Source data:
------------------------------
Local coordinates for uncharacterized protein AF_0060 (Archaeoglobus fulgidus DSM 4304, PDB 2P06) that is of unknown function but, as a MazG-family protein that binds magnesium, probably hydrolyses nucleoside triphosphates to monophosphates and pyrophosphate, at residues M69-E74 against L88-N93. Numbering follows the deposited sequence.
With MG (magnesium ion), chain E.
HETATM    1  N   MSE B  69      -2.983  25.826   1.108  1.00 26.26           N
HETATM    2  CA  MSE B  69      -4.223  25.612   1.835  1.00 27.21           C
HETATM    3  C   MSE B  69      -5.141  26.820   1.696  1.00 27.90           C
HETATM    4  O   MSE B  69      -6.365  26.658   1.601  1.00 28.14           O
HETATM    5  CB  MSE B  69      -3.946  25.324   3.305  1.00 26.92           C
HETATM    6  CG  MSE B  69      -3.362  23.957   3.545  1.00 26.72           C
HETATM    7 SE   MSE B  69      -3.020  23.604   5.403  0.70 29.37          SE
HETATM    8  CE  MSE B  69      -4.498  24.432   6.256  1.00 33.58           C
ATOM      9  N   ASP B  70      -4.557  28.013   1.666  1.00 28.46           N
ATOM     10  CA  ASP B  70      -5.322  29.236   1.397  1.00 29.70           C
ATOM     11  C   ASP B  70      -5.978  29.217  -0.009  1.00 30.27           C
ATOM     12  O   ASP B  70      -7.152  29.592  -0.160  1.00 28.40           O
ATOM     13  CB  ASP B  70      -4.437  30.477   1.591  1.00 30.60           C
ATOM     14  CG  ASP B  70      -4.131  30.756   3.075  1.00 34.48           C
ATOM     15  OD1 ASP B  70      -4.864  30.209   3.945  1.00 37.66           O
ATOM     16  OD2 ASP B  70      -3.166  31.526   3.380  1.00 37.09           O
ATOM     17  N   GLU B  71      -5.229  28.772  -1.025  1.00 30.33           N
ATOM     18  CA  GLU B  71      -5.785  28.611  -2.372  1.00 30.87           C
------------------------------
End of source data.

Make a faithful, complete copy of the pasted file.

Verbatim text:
Local coordinates for uncharacterized protein AF_0060 (Archaeoglobus fulgidus DSM 4304, PDB 2P06) that is of unknown function but, as a MazG-family protein that binds magnesium, probably hydrolyses nucleoside triphosphates to monophosphates and pyrophosphate, at residues M69-E74 against L88-N93. Numbering follows the deposited sequence.
With MG (magnesium ion), chain E.
HETATM    1  N   MSE B  69      -2.983  25.826   1.108  1.00 26.26           N
HETATM    2  CA  MSE B  69      -4.223  25.612   1.835  1.00 27.21           C
HETATM    3  C   MSE B  69      -5.141  26.820   1.696  1.00 27.90           C
HETATM    4  O   MSE B  69      -6.365  26.658   1.601  1.00 28.14           O
HETATM    5  CB  MSE B  69      -3.946  25.324   3.305  1.00 26.92           C
HETATM    6  CG  MSE B  69      -3.362  23.957   3.545  1.00 26.72           C
HETATM    7 SE   MSE B  69      -3.020  23.604   5.403  0.70 29.37          SE
HETATM    8  CE  MSE B  69      -4.498  24.432   6.256  1.00 33.58           C
ATOM      9  N   ASP B  70      -4.557  28.013   1.666  1.00 28.46           N
ATOM     10  CA  ASP B  70      -5.322  29.236   1.397  1.00 29.70           C
ATOM     11  C   ASP B  70      -5.978  29.217  -0.009  1.00 30.27           C
ATOM     12  O   ASP B  70      -7.152  29.592  -0.160  1.00 28.40           O
ATOM     13  CB  ASP B  70      -4.437  30.477   1.591  1.00 30.60           C
ATOM     14  CG  ASP B  70      -4.131  30.756   3.075  1.00 34.48           C
ATOM     15  OD1 ASP B  70      -4.864  30.209   3.945  1.00 37.66           O
ATOM     16  OD2 ASP B  70      -3.166  31.526   3.380  1.00 37.09           O
ATOM     17  N   GLU B  71      -5.229  28.772  -1.025  1.00 30.33           N
ATOM     18  CA  GLU B  71      -5.785  28.611  -2.372  1.00 30.87           C